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Regular version of the site

From Contemporary Art to Gender Studies: Minors Selected by HSE Students This Year

The most recent campaign to select minors has drawn to a close at HSE University. Over 20 programmes will be launched for the first time. More information on this year’s most popular minors and how students made their selections can be found below.

Image by StockSnap from Pixabay

In the new academic year, the Moscow campus will launch 49 out of the proposed 58 minors, which is a record number over the project’s five-year history. At the Perm campus, only one out of seven of the proposed minors did not open, and in Nizhny Novgorod and St. Petersburg, all of the programmes suggested for selection will be launched. The full list of minors that will open for students in September is available in the catalogue (in Russian).

For the third time, HSE has used an algorithm to distrubute students across minors that allows students to rank their preferences and gives advantage to the students who lead the HSE rankings after the first semester.

Some of the proposed minors were exceptionally popular with first-year students. Apart from traditionally sought-after programmes like Intellectual Data Analysis, Media & Mass Communications, Urbanism, and Contemporary Art by the Garage Museum, the minors in greatest demand include several newly introduced ones: Gender Studies, Integrated Communications and Bioinformatics. In addition to the Start-up from Scratch minor, the list of most popular programmes this year also includes Introduction to Theatre.

Competition for minors by general number of applications

Moscow  St. Petersburg  Nizhny Novgorod   Perm

HSE students build minors into their study trajectories in different ways. For some, a minor is an opportunity to develop their skills in an area related to their major. For example, more than 25% of students in the Language and Literature of Iran programme have chosen International Relations as an additional study track.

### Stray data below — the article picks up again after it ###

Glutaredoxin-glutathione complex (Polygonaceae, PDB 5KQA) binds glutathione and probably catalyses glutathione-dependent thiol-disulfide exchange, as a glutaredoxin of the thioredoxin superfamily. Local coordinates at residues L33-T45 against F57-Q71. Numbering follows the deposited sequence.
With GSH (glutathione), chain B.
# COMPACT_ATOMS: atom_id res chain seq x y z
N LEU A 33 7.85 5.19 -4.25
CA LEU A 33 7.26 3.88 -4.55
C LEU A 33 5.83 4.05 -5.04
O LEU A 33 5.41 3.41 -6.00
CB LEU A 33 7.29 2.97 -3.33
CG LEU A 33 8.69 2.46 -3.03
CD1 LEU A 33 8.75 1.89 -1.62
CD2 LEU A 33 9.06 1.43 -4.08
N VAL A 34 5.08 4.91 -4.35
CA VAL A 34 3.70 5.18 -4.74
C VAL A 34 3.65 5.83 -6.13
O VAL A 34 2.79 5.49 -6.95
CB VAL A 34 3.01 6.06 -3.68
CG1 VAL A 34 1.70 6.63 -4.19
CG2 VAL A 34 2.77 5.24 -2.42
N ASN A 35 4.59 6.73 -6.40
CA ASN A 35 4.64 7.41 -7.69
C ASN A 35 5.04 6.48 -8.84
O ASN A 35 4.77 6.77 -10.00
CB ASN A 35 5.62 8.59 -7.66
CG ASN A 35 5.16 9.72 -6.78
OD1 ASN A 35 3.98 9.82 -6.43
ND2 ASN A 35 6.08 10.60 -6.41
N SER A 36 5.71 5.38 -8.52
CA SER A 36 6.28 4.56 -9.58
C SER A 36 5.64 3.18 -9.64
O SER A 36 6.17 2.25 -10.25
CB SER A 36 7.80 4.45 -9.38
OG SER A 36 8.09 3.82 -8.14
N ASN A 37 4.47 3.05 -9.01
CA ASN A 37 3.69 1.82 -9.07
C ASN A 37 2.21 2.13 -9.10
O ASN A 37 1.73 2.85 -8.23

For others, minors are an opportunity to apply their theoretical knowledge in practice. For example, one out of five first-year math students has chosen the minor in Applied Economics.

Some students have decided to add variety to the expertise they are acquiring: 13.5% of politics students will study Applied Statistical Analysis, and 13.2% of physics students are opting for Management.

A memorable feature of the recent campaign was that students themselves actively spread the word about minors. STUDLIFE launched a series of news items about the expectations and impressions of students who had taken minors, and the Student Council presented a summary analysis on different study areas.

Students who missed the deadlines to apply for minors can contact their programme managers and choose a programme that still has open slots. Otherwise, they will be enrolled in a minor at the discretion of the academic supervisor of their degree programme.

Students who attend the first classes in the new academic year and decide that they are interested in a different area of study will have an opportunity to change their minor during the first two weeks of September. To do so, they will need to obtain support from both their ‘home’ programme academic supervisor and the organizers of their desired minor. More information about enrolment for late-comers and changing minors is available here (in Russian).

April 26